Potemkin Village
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Basic Information

Grigori Potemkin was one of the many lovers of the Empress Catherine the Great of Russia, and probably her favorite. Considering how many she had, that's saying something. In 1783, Catherine annexed the Crimea and appointed Potemkin as the governor of the region. Potemkin promised to turn the barren steppes into the garden spot of Russia and soon reports came to Catherine of the wonderful progress he was making; new towns, forts, naval bases in the Black Sea, fertile fields of wheat. Catherine had to see it all for herself, so a tour of the region was arranged for her.

Emphasis on the word "arranged."

Everywhere she went, Catherine saw prosperous farms and villages and happy peasants. In truth, the freshly-painted farmhouses were painted only on one side, the newly shingled roofs were patched with cardboard; elaborate screens of artificial trees and false-front buildings were constructed to hide the uglier bits and all the peasants, many of whom had actually been forcibly brought in from other provinces to make the region look more populous, were ordered under penalty of death to wear their best clothing and smile when the Empress rode past.

The plan worked. Catherine was happy with her "Potemkin Villages".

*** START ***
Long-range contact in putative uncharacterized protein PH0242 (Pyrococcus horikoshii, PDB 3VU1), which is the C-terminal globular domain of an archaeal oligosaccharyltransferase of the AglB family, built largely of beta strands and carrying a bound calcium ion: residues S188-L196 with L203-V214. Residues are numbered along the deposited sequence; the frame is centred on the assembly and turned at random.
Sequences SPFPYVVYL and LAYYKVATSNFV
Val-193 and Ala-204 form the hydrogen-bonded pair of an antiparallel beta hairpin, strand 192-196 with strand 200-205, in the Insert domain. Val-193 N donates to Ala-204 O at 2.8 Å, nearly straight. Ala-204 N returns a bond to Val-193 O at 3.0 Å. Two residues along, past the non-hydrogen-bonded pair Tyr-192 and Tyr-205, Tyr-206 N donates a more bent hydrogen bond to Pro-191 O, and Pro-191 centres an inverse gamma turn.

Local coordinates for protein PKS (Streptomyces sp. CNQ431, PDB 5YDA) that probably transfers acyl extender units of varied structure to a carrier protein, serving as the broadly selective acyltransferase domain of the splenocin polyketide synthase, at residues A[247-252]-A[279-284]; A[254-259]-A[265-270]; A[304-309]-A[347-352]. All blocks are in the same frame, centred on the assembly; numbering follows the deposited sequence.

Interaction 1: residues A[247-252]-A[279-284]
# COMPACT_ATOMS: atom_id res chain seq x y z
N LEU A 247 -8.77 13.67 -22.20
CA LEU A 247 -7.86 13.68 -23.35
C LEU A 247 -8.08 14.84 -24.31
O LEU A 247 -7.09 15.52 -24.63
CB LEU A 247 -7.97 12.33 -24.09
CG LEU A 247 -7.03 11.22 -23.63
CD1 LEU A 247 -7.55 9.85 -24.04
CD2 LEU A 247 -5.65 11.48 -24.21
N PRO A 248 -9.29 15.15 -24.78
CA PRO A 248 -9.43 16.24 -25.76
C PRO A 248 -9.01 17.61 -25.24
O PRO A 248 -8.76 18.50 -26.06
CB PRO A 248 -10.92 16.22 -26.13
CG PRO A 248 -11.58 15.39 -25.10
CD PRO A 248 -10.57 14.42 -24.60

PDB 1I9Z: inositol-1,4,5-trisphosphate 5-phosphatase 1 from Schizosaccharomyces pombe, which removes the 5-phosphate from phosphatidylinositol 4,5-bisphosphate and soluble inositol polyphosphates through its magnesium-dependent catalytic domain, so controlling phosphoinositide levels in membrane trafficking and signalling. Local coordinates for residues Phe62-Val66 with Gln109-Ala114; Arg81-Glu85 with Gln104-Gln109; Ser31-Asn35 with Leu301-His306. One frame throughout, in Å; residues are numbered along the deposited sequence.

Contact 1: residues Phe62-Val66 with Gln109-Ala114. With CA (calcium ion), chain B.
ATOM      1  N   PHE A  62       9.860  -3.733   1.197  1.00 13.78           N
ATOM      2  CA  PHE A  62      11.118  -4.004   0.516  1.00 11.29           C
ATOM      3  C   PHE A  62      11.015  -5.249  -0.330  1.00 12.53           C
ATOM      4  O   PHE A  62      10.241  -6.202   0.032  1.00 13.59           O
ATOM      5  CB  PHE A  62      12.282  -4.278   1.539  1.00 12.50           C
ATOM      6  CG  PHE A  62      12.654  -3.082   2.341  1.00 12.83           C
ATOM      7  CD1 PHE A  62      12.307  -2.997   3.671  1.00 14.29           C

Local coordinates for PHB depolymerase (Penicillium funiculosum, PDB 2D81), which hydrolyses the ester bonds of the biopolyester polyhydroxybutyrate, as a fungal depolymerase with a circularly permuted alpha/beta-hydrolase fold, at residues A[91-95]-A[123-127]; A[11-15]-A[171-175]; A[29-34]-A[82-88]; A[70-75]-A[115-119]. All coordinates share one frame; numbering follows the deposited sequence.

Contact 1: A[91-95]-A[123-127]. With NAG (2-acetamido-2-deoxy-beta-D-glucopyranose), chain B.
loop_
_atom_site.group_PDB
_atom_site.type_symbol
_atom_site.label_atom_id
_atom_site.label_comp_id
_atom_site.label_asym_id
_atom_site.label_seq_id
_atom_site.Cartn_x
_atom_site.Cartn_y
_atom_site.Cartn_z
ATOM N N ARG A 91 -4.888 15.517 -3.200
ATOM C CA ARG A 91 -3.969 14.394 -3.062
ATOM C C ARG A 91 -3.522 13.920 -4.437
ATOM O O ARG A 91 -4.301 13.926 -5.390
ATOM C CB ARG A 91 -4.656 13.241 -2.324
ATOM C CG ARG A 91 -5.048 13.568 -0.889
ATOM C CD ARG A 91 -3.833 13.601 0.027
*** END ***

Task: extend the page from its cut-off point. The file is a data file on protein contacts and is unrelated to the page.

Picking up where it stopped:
Modern historians disagree as to whether or not the story of the Potemkin Villages is true. Some say that it's a fiction spread by General Potemkin's political rivals; others suggest that it is an exaggeration of efforts to spruce up the region in anticipation of the Imperial visit.

True or not, the term "Potemkin Village" has come to mean a contrived false front intended to hide a more squalid reality.


Game and Story Use

  • A high-ranking official is visiting soon and you've been given the assignment of making sure Everything Looks Nice and Nothing Goes Wrong. You can handle that, can't you?
  • This is, sadly, normal behaviour wherever authoritarianism takes root - wherever officials are made to implement a stupid idea and then show their superiors that it worked, some equivalent of the the Potemkin village will appear, whether inside a business or a nation. Similar things were built to demonstrate the success of Lysenkoist agriculture and other communist insanities for Mao, Stalin and others, and production records falsified to disguise reality, and this sort of universal deceit perhaps goes some way to lessen the culpability of the dictators in question for the vast quantities of death and other suffering that they caused. As noted, stupid ideas can also be forced through on a smaller scale in the stagnant eddies of a market economy - but there the reckoning tends to be faster and the body count lower.
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